Everybody A-fib tonight

My latest setback is brought to you by the letter ‘A’ and by the numbers “all over the place.”

I woke up yesterday morning to my heart rate racing, skipping, slowing, pounding…you name it. It was very disconcerting to say the least, especially when I started to try and measure it. It would hang out at 100 bpm, then jump to 146 bpm, then down 83 bpm, down to 46 bpm, up to 125 bpm and so on. It lasted for about 15 – 20 minutes and the beats were so strong, they were impossible to ignore. Then as quickly as it started, it stopped. And when I say stopped, I mean all of the sensation came to an abrupt end. So much so that for a second I was convinced my heart itself must have stopped because in contrast to the pounding beats, the normal rhythm that returned felt almost undetectable. While I rationally knew that my heart was still beating because I was still aware of my surroundings and scared out of my mind, the split second when the sensation disappeared was one of the most frightening moments in time I’ve ever experienced. Needless to say, this was not a great start to the day.

I called my cardiologist immediately and after describing the episode to him, he concluded I had experienced atrial fibrillation, or A-fib. Apparently this is a side-effect of the healing process. Approximately 30-40% of open heart surgery patients experience some level of A-fib, but more often then not they are (a) male and (b) within 3-4 days of the operations. As you know, I’ve always dared to be different.

One reason A-fib happens is that the heart tissue is inflamed and enlarged from the operation and becomes predisposed to erratic electrical behavior. In normal sinus rhythm (i.e., your normal heart beat), the heart muscles contract first in the upper right atrium of the heart; an area known as the sinoatrial (SA) node. The SA node is colloquially called the pacemaker of the heart. Technically all of your heart’s cells have the ability to generate electrical impulses and contract on their own, but the SA node is the band leader and in normal sinus rhythm conducts the symphony that is the wave of contracting muscle cells from upper right to lower left producing the heart beat.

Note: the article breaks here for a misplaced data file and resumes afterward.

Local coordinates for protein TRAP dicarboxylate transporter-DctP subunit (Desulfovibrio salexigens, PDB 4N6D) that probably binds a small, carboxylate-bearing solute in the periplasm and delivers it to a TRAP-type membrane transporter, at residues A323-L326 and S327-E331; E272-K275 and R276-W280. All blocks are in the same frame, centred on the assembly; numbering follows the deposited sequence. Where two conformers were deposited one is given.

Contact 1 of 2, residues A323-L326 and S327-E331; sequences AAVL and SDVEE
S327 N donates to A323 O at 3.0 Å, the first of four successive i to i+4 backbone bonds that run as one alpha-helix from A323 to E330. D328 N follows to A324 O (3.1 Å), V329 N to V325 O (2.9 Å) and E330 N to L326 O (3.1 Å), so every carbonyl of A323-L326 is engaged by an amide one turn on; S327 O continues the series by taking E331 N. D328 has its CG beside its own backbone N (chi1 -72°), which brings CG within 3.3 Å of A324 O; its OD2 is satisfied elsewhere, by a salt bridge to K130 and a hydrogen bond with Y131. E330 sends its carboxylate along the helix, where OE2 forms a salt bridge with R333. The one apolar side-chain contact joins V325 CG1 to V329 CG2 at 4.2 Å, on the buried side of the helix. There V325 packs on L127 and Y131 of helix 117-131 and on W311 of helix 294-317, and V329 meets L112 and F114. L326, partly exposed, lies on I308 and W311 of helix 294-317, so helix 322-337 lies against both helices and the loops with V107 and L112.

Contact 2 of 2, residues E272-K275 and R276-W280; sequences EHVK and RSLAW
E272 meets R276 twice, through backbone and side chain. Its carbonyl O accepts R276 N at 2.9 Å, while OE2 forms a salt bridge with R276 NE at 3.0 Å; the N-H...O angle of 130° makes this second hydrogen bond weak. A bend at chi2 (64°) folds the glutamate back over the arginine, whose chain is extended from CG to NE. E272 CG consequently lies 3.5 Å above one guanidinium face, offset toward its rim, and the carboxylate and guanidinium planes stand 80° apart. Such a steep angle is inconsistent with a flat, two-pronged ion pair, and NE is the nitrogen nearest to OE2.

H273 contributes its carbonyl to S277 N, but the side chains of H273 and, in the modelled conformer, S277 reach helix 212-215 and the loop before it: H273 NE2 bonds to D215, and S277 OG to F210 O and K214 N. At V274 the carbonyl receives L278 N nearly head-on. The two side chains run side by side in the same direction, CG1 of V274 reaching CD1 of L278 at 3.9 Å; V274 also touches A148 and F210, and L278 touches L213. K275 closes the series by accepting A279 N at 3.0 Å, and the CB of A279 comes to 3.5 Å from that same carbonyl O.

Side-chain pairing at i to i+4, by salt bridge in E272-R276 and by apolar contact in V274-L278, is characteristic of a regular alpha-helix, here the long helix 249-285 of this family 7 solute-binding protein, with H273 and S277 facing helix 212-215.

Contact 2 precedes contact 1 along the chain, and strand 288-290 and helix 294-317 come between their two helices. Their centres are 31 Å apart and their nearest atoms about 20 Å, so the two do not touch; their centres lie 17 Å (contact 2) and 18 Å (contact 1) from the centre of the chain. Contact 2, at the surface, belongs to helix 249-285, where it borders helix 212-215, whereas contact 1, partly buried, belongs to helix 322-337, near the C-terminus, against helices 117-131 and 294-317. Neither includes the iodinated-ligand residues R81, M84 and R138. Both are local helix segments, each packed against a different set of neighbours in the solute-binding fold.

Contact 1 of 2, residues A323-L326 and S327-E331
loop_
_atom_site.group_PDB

This schematic shows the path of electrical impulses under normal sinus rhythm.

Electrical activity during normal sinus rhythm.

Now contrast that with the schematic below illustrating the electrical impulses produced in the heart during atrial fibrillation. Talk about chaos theory, right?

Electrical activity during atrial fibrillation.

Let’s just say it feels as crazy as it looks.

Now that I’ve joined the A-fib club, the plan is to up my beta blocker medication which should help to quite down these episodes to the point where I don’t feel them. This is ideal since they freak the hell out of me and I have already had an additional five more episodes overnight and into this morning. Please send good electrical impulses STAT.



  1. Carter Walker

    Hey D-H Girl!
    Thinking of you and what an amazing job your doing.
    I wish I could be there helping you and Mom along. Your Posts are wonderful, scary, funny, (O R They!?) thoughtful, informed, and many other words come to mind, but I’m not a writer so I’ll stop now. I’m leaving the Beautiful ADKs Thursday. Mom’s /Gammy’s memorial was beautiful and moving along with being emotionally and physically taxing. I know Lee Lee wrote a few words about it. We could talk when you are able.
    Love and Miss You.
    Have you heard of the music group “melodysheep” and their remixes they have titled “Symphony of Science” One of your favorite persons has been remixed into one of their songs.


  2. Ellen Hunt

    So sorry you are going through this… All positive thoughts your way… And hugs too.

  3. Laura

    As Zen challenges go, this seems like a big one. The money part of the heart’s job goes fine, but the top feels like chaos? Not for the faint or feint of heart. Are the beta blockers forever?

    You are so mighty, Summer Ash.

  4. Sending properly ordered and regulated electrical impulses your way! So sorry this is happening. Sending all good vibes and wishes for this to be resolved soon so you can focus on your recovery without this worry.

  5. Win

    You are a thoroughly amazing human Summer. My wife and I have been following the blog very closely, and it’s such a wonderful combination of humanity and scientific curiosity. Just like you. I feel like this blog will help a lot of folks for a long time into the future. xoWin

  6. Andy Ash

    Sending lots of P waves your way!

  7. Barbara Yount

    It’s amazing how many little complications you never hear about in advance….that may actually be good. Hope this is the last little surprise you encounter. Thank you for the detailed explanation; new to most of us on what A-fib actually is. Here are some serene thoughts and wishes for a relaxing day. Love, Aunt B

  8. Lee Lee

    Sending lots of calming thoughts your way and hoping you are feeling better since the last post.
    oxoxo Lee Lee

  9. Karen

    Hi, saw the link to this blog on Rachel Maddow’s twitter. My nine-year old daughter got a pacemaker in April due to congenital heart block. I love your pictures, and would love to know where you found those drawings that are so detailed? I particularly love the ones from this post about the SA node.

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